Squirrel season is upon us here in California, so I reckon it’s time to offer up to you how I cut up a squirrel for eating. As with any sort of butchery, different people do it different ways. Some people simmer them whole. The Hmong hunters I know actually scald their squirrels and scrape off the hair — or just toss them into the fire to burn off the hair. I need to try that scalding sometime to see if squirrel skin is any good.
Until then, I skin and cut up my boreal rodents. If you’ve never done it, skinning a squirrel is harder than you might think. Squirrels have a thick, dense hide, whereas rabbits, their woodland colleagues, have more of a light pelt. Skinning a rabbit takes seconds. Skinning a squirrel takes minutes.
To skin, gut and break down a squirrel properly, you will want to have handy:
- A cutting board
- A small, sharp knife, such as a pocket knife or small paring knife
- Kitchen shears
- A trash bin
- A platter or tray to put the finished squirrel pieces on
Start by snipping off Mr. Squirrel’s feet and tail with the shears. Use the bone-cutting notch at the base of the shears. I do the same thing with the head, but it a) requires some hand strength and b) deprives you of that Appalachian delicacy, squirrel brains. I am not a fan, so I toss them. If you happen to be a squirrel brain enthusiast, by all means skin and split the skull in your own way.
You are now left with a sad-looking, tailless, headless squirrel. Take your knife in one hand, and with the other pinch up the loose skin at the center of the squirrel’s back: Use the knife to make an incision perpendicular to the squirrel’s backbone about 2 inches long. (Incidentally, the process is similar for cutting up rabbits for cooking. )
To skin the squirrel, work the fingers of each hand under the skin through the incision you just made. Now pull – I mean really pull! — and the skin will come off in either direction. You’ll get it most of the way, but the skin will hang up under the legs and at the center of the belly. Poke your finger through under the legs to free the skin off them. Use the knife to carefully start the belly skin going, then pull it, too. It takes a little practice, but it’s not rocket science.
To gut Mr. Squirrel, use the knife with the blade facing away from the guts to open up the wee beastie. His guts will spill out. Reach with your fingers upwards toward the heart and lungs and wrench them out. Save the heart. If you want, save the liver and kidneys, too. They’re tasty. Use the kitchen shears to split the pelvis so you can get the remaining bits of poop chute out.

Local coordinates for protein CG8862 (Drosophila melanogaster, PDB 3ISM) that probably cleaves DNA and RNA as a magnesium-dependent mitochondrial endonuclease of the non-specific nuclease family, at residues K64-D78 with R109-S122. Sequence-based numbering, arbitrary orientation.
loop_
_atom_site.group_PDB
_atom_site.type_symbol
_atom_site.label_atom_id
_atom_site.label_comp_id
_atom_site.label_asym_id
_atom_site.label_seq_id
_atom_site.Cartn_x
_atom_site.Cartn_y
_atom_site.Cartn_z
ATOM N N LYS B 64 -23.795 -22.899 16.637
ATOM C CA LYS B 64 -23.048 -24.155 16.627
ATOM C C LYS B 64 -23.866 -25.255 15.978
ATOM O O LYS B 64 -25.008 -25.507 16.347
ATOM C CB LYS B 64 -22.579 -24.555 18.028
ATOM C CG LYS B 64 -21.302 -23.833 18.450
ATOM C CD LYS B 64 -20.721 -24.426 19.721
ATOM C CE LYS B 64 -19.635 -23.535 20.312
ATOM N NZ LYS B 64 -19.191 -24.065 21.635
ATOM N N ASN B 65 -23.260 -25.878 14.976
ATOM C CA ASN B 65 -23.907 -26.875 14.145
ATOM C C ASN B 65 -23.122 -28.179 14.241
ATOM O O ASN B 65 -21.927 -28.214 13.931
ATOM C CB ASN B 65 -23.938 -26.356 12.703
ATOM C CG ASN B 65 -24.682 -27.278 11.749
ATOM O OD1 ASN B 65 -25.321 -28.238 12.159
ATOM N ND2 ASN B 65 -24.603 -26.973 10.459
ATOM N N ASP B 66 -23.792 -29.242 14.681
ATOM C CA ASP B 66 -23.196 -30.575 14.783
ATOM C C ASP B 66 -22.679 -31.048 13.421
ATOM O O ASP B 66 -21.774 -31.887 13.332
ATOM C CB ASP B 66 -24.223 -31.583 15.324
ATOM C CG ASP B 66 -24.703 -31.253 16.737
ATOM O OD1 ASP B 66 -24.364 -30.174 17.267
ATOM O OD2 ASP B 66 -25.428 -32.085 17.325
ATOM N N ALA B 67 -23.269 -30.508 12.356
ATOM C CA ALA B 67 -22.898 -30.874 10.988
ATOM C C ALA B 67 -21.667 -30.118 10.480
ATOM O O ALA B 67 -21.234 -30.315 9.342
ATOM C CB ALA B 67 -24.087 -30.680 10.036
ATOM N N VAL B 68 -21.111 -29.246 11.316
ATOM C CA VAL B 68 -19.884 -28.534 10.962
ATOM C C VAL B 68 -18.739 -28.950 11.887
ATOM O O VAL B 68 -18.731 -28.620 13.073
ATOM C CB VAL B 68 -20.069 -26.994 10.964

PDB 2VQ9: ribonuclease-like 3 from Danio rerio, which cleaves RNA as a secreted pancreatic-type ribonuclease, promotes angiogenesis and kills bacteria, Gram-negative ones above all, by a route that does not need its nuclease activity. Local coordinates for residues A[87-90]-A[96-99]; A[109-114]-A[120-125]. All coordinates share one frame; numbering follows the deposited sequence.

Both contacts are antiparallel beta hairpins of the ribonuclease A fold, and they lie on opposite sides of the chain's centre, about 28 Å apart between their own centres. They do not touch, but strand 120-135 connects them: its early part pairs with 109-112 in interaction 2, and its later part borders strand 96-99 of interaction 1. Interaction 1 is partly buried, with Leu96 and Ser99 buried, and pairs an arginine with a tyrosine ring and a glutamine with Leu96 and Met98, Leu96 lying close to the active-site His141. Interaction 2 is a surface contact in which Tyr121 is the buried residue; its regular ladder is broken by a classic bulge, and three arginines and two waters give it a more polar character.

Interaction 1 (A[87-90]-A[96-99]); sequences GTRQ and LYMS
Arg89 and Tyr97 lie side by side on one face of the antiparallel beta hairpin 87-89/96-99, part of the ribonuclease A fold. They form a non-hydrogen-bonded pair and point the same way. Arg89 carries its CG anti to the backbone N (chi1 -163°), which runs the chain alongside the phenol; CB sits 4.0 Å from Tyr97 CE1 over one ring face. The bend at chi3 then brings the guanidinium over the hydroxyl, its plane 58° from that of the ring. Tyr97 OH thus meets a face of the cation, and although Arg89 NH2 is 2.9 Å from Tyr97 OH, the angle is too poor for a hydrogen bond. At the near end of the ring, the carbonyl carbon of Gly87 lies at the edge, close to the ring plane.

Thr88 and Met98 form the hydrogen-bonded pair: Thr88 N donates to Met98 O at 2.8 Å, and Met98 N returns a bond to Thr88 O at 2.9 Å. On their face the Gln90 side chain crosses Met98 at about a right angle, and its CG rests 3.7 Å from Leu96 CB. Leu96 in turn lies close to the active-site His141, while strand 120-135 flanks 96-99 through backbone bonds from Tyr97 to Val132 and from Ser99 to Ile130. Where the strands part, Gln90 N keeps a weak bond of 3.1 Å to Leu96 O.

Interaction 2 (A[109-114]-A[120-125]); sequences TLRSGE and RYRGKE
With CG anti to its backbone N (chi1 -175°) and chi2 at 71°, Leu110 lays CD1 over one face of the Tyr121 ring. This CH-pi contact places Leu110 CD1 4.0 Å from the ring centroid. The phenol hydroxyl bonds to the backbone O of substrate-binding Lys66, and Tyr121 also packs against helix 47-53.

Wash the squirrel under lots of clean, cold water and you are ready to break him down.
I start by removing the legs. The front legs of most mammals are completely free of the rest of the skeleton. Trippy, eh? But not you and me — we have a collar bone. So does Mr. Squirrel. He’s the only game animal I know of with one. Even so, use your knife to slice down to the ribcage behind the front leg, then slice along the bones toward the squirrel’s neck until you free the foreleg; you will have to slice through a skinny little collar bone at the end. Do this on both forelegs.
The hind legs on pretty much everything, including us, are attached with a ball-and-socket joint. So too with Mr. Squirrel. Use your knife to slice the meat on the inside of the squirrel’s leg where it attaches to the body until you can see the ball joint. Bend the leg backwards until you pop that joint out. Slice around it to free the legs. Do this with both sides.
You’re almost done. You are left with the torso and belly flaps. I slice off the belly flaps and save them for either stock or for stir-fries. That leaves the ribs and backstraps.
Use kitchen shears to snip off the ribs. Save for stock. Now you want to portion out the backstrap. A big squirrel might give you two pieces, but most are just one. You can either use your shears for this, although it requires a bit of strength, or you can use a cleaver and whack it into pieces. One thing you definitely want to do is chop off the hips and the neck portions, as there is not much meat there; again, save these bits for stock.
When you’re done, it should look like this:
Don’t sweat it if you mess up the first couple times, or if it takes you a while. You’ll get the hang of it, and when you do, this process can be done in less than 10 minutes per squirrel.
Now that you have a squirrel ready for cooking, here are all sorts of squirrel recipes to choose from!